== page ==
Elizabeth Young had no intention of working in animal rescue and she definitely never thought she’d specialize in pigeons and doves, but a change in a long-standing belief turned everything upside down and suddenly Young found herself immersed in animal rescue.
Having been an avid animal lover her entire life, Young avoided entering the rescue world because she didn’t want to open herself up to the suffering and heartbreak. But, five years ago she broke her long-held rule and started volunteering at the San Francisco Animal Shelter where she quickly noticed that each of the animals except King Pigeons had rescues.
“I felt like there was this humane, amazing web,” said Young. “Everybody was covered except for these King Pigeons.”
King Pigeons aren’t typically thought of as pets and were routinely euthanized at the shelter. The snow-white birds are most commonly sold as squab, a delicacy similar to veal served at many high-end restaurants.
Young’s decision to help these birds began when she met Gurumina, a pigeon who was surrendered to the shelter by her owner.
“Gurumina was so big and she was in her cage bouncing up and down and she sounded like a bowling ball in a dryer,” said Young. “At the end of my shift, I opened the door and she stepped out onto my hand and she was just so happy. I couldn’t allow her to be euthanized so I brought her home. The first thing I did was reach out to MickaBoo Companion Bird Rescue and asked if they could help me get the word out and they were very welcoming. Nancy Powell, at the time she was the chief operating officer, did whatever she could for me. And the adopter saw [Gurumina] on the website. I had her for only a month and found a great home for her where she still is.” Soon, the woman who avoided the role of an animal rescuer was thrust into a life of saving pigeons and doves. Young’s compassion took over and she started MickaCoo Pigeon and Dove Rescue.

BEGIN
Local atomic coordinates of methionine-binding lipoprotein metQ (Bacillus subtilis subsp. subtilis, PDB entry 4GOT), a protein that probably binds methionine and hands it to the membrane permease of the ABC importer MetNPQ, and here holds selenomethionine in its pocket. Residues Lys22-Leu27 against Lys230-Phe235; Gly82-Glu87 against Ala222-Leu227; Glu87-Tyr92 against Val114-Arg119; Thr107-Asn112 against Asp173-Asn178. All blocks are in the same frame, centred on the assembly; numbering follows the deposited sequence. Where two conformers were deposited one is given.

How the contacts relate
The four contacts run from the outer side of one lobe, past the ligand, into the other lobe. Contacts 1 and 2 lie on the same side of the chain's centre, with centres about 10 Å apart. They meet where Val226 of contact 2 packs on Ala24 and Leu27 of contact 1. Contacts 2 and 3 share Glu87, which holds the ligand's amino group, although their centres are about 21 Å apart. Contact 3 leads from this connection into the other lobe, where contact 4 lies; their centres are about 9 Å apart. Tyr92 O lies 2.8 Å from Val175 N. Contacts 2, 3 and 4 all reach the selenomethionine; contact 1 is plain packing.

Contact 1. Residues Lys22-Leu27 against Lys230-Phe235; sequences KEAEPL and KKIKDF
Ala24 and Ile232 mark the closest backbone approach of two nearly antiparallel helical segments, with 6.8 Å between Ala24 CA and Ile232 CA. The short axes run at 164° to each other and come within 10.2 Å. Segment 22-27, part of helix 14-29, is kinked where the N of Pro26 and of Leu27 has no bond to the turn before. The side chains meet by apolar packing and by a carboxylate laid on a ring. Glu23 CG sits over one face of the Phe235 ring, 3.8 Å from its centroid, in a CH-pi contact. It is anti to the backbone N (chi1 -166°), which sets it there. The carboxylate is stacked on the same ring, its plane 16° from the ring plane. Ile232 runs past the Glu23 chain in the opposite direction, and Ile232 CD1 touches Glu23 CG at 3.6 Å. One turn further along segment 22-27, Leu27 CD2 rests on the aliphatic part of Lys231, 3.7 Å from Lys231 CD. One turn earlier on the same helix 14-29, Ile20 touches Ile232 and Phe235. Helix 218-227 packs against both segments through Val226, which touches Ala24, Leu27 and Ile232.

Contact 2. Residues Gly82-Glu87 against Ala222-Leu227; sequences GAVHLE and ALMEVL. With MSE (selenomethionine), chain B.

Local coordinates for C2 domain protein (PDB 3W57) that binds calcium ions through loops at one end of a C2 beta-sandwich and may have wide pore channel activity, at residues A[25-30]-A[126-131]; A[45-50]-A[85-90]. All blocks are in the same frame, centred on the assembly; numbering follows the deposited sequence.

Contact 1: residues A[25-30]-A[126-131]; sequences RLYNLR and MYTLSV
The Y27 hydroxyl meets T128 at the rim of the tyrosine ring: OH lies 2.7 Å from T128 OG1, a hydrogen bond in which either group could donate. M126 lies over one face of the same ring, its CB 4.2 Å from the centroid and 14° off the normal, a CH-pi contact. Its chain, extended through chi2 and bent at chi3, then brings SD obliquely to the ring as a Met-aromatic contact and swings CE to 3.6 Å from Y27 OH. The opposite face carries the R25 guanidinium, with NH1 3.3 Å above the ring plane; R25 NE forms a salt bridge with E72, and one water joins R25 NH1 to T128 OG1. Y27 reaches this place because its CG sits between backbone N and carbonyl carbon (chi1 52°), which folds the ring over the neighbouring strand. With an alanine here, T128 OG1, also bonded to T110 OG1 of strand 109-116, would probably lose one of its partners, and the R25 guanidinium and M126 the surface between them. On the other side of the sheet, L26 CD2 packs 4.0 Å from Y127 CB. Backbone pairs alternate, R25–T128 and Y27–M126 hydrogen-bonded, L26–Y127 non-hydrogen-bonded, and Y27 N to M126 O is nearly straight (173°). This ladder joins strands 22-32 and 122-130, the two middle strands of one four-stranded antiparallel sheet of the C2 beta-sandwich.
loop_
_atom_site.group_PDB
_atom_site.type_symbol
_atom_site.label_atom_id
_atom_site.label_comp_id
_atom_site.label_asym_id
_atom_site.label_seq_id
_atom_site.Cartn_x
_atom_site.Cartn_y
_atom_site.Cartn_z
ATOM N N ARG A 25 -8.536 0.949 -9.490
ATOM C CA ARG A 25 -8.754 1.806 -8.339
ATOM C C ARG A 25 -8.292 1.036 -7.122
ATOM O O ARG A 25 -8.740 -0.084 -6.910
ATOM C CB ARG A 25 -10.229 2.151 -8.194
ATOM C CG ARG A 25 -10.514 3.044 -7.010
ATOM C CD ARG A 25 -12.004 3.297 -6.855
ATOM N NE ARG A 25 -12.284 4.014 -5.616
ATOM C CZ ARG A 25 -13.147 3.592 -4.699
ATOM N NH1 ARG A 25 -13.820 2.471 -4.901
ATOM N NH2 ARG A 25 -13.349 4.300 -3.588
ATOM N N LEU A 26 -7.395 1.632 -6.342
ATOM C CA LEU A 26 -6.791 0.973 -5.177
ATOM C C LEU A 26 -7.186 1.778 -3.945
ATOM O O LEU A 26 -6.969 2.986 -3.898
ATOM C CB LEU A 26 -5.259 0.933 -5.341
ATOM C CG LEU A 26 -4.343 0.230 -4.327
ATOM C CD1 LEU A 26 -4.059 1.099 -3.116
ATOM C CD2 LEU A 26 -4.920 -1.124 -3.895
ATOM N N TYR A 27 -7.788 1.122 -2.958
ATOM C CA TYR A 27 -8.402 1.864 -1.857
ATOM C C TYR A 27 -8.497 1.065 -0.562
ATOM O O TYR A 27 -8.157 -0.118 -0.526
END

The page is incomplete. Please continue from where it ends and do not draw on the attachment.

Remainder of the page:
Young and MickaCoo do not rescue King Pigeons from their deathly squab fate, but instead save birds who have been set free by others trying to do them a favor – only those who release them don’t realize that King Pigeons are domestic birds and rarely survive on their own.
While typically adopted in pairs, as pigeons and doves are social creatures and like to have a mate, occasionally Young comes across an unhitched bird and sends it to its new solo home.
“Pigeons are very social and when they connect with you, they really connect,” said Young. “They’re very much about having a partner.”
All MickaCoo adopters are given information on how to create a proper bird space. Pigeons and doves only need enough space to freely move around, sunlight, and food. They’re also trainable and function well in “pigeon pants” (a device, like a diaper, that collects droppings). However, pigeons are very particular about their feathers and tend to get a little fussy when they’ve been ruffled up so the pants shouldn’t be worn constantly.
Last year, MickaCoo saved 333 pigeons and doves from euthanization or the dinner table, but the rescue is currently at capacity and will soon have difficulty rescuing more of these sweet, gentle creatures unless they can find people willing to adopt or foster them.
“Pigeons are very smart, very loyal and very gentle creatures,” said Young. “This is a hidden problem and we need people to help.”
For additional information on how to volunteer, foster, adopt, or donate to the organization visit www.MickaCoo.org/mickacoo.html.